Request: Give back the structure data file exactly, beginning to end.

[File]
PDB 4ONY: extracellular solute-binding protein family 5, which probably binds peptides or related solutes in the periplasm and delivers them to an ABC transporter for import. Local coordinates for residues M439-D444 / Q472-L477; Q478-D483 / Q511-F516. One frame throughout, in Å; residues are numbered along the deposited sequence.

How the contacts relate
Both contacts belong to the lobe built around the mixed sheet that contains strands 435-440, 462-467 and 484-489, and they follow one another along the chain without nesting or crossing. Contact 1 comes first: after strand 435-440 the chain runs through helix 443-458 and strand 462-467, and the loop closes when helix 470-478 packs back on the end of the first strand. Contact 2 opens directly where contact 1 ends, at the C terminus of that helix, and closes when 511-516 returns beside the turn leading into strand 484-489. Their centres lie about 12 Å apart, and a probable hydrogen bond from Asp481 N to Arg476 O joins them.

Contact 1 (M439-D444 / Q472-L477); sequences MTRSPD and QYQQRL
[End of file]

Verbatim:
PDB 4ONY: extracellular solute-binding protein family 5, which probably binds peptides or related solutes in the periplasm and delivers them to an ABC transporter for import. Local coordinates for residues M439-D444 / Q472-L477; Q478-D483 / Q511-F516. One frame throughout, in Å; residues are numbered along the deposited sequence.

How the contacts relate
Both contacts belong to the lobe built around the mixed sheet that contains strands 435-440, 462-467 and 484-489, and they follow one another along the chain without nesting or crossing. Contact 1 comes first: after strand 435-440 the chain runs through helix 443-458 and strand 462-467, and the loop closes when helix 470-478 packs back on the end of the first strand. Contact 2 opens directly where contact 1 ends, at the C terminus of that helix, and closes when 511-516 returns beside the turn leading into strand 484-489. Their centres lie about 12 Å apart, and a probable hydrogen bond from Asp481 N to Arg476 O joins them.

Contact 1 (M439-D444 / Q472-L477); sequences MTRSPD and QYQQRL